We’re a little late in posting this, but I wrote a blog entry for EDN last week that discusses how to choose the correct video sampling format. An excerpt:
To process signals digitally, they must first be sampled and quantized. Sampling refers to measuring the light intensity at discrete space-time points, while quantization is the rounding of measured intensities so they can be represented with a reasonable number of bits.
Spatial sampling controls the resolution of an image, while temporal sampling controls how smoothly motion is perceived. The more closely spaced the spatial samples, the finer the details can be resolved. The more frames per second in your video, the smoother the apparent motion will be. Terms such as “1080P60” communicate how the 3D intensity signal has been sampled. In this case, 1080P60 is shorthand for 1920 pixels horizontally, 1080 pixels vertically and 60 progressive frames per second.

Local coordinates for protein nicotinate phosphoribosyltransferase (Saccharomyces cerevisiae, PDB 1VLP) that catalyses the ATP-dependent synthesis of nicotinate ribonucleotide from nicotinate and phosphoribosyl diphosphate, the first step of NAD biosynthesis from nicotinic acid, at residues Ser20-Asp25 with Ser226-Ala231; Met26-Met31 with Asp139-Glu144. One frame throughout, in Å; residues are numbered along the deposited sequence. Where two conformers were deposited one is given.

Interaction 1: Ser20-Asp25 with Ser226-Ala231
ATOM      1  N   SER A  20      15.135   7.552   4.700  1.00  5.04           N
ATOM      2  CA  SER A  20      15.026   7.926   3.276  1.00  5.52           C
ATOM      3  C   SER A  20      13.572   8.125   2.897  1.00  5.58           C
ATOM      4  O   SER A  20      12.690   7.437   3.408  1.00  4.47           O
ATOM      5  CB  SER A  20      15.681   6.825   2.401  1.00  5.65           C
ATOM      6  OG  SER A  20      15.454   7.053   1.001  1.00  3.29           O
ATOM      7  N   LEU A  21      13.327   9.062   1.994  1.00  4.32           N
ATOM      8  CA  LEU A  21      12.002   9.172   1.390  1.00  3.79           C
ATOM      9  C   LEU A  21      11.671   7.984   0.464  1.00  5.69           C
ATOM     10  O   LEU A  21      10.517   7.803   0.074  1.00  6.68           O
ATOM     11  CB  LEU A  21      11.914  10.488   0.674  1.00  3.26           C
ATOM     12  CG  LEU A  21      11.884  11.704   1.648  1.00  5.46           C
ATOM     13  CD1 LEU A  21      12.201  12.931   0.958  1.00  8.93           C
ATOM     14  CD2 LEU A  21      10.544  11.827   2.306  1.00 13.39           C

Sampling has been intensely studied for nearly a century and is well understood theoretically.